“I could let my razors win tonight”: how self-harm is invading Twitter

“I could let my razors win tonight”: how self-harm is invading Twitter

Hashtags related to self-harm have increased by about 500 percent since October. The most exposed are teenagers.

“I could let my razors win tonight,” wrote a user on Twitter earlier this month. He receives 1,500 likes, 20 comments and 25 retweets. This is where new research from the Network Contagion Research Institute and Rutgers University started. The study has seen an alarming increase in posts reporting theself-harm. Photos showing how to cut oneself, tweets describing the density of blood and the hashtag #shtwt “, short for” Twitter self-harm, “which marks an increase of about 500 percent since the beginning of October.

Just type #beanstwt, (the term refers to the extremely deep cut), to enter a macabre gallery made of cuts, scars, blood flowing under slow motion effect. Some people write, “I’m happy I finally got a deep cut”, or “Do you see how fast it’s healing in 3 days? It makes me want to do it again ”. All this material escapes the Twitter censorship.

According to the report, tweets are getting unusually high engagement, and self-harming accounts are garnering new followers. Data in hand: the number of users with #shtwt has doubled since October 2021, the monthly mentions of “shtwt” have increased 3,880 tweets in October 2021 to nearly 30,000 in July 2022, according to the report. The term “beanstwt” has grown, in October it was mentioned in less than 1,000 tweets, in August it reached 4,500. Twitter becomes a mirror in which to project one’s discomfort and contaminate the most fragile users. “When you glorify cutting and whipping, and other forms of self-harm, you probably get a validating effect. I believe the risk is encouraging these practices,” said Lee Jussim, a psychology professor at Rutgers University who helped write the report.

Because yesterday WhatsApp stopped working

Content posted by users is infringing the rules of Twitter against the glorification of suicide and self-harm, at the same time talking about oneself is a right of those who want to share personal stories. Twitter spokesperson Lauren Alexander expressed herself on the subject “I take self-harming content very seriously and we will work to build a safer Internet. We are continuing to review our policies in conversations with outside experts to find a balance between giving a voice to the people who are struggling and removing the content that exploits those struggles ”. According to research, social media’s tendency to encourage connections between users with similar interests can become a problem. In fact, it becomes more difficult to identify problematic groups, such as those related to self-harm.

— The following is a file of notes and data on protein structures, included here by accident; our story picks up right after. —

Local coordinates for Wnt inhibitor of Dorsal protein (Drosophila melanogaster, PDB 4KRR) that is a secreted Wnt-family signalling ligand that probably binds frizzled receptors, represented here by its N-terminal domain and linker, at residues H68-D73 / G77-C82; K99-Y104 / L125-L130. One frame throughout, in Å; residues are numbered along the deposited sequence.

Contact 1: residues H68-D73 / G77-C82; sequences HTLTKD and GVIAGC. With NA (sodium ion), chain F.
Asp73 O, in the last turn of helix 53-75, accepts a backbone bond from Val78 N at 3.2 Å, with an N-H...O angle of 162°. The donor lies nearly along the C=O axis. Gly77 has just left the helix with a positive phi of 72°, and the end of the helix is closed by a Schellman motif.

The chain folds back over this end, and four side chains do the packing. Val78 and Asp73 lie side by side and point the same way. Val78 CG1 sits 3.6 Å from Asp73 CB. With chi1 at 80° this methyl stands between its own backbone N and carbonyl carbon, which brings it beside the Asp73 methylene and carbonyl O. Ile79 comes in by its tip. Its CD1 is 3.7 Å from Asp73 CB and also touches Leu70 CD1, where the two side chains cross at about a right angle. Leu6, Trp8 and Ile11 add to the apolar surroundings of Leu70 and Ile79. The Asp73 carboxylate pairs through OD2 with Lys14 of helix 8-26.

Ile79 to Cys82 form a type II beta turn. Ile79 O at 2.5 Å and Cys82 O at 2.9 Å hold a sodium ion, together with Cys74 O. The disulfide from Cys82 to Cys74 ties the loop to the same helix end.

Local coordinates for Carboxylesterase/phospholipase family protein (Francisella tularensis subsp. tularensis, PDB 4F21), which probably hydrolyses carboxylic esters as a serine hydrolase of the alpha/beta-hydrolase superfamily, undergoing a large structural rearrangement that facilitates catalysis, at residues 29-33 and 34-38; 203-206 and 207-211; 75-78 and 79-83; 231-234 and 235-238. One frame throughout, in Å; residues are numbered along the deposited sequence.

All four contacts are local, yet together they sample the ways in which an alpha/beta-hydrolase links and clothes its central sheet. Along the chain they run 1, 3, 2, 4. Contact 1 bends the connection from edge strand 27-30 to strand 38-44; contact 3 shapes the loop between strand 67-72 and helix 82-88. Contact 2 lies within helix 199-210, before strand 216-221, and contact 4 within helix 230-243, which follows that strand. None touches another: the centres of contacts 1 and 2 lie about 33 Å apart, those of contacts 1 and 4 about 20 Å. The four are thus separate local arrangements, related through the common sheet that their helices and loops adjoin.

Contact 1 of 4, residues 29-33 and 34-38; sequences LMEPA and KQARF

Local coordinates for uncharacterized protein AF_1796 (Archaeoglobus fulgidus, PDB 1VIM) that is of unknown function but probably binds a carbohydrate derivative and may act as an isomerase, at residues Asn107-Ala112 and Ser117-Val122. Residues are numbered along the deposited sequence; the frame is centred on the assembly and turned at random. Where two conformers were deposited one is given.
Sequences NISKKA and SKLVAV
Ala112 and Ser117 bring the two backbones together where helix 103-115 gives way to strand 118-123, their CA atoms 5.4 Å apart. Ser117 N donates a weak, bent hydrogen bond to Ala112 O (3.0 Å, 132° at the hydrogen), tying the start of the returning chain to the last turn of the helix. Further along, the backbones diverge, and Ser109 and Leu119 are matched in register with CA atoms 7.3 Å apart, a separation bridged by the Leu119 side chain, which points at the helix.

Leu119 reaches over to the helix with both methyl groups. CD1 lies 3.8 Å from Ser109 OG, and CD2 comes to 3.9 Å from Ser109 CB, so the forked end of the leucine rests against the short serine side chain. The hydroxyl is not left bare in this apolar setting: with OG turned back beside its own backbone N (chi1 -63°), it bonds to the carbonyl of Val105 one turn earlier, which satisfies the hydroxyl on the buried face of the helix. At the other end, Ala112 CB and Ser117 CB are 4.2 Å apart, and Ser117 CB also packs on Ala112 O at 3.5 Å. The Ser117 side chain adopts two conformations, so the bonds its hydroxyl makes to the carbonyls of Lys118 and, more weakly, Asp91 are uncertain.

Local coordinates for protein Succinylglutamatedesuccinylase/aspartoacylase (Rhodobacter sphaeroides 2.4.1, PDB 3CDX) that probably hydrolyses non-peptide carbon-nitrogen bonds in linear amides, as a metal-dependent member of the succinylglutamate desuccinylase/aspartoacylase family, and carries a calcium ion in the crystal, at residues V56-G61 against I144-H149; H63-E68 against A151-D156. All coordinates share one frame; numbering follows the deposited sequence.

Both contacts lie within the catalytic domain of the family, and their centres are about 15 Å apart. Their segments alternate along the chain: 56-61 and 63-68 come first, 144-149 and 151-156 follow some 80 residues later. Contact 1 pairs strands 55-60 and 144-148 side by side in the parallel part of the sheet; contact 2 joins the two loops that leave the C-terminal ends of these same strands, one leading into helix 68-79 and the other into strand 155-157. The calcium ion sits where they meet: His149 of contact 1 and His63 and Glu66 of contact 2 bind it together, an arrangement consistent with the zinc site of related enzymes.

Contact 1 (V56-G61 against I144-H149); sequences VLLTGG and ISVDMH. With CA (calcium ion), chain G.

To escape the controls and censorship, users have built a real vocabulary. Acronyms, coded languages, keywords. For example “cat scratch” is a way to describe the most superficial cuts, the deeper wounds are instead called “beans”. The “raspberry filling” is blood, while “moots” refers to the “mutual commitment to self-harm”. A language that not only finds creative methods for bypass Twitter bans but it unites. According to the researchers, common jargon fosters a sense of community, a way to share distress and encourage each other. Users also often challenge themselves to increase the depth and severity of self-inflicted wounds. Not only that, the 5 Rights Foundation, a child advocacy group, has presented research to regulators in Britain showing how users also share techniques and advice on how to cut themselves and which razors to use.

The profile of users who practice or write about self-harm is also increasing the state of concern. “It’s likely that 13, 14, 15-year-olds are posting these things on Twitter, looking for affirmation and meeting people like them,” Jussim said. “But it is possible and even probable that some of these people are predators who try to encourage these young adolescents to do more ”. Experts have highlighted how young people are particularly vulnerable to self-harming content on Twitter. And the data already tells a story of virtual contamination.

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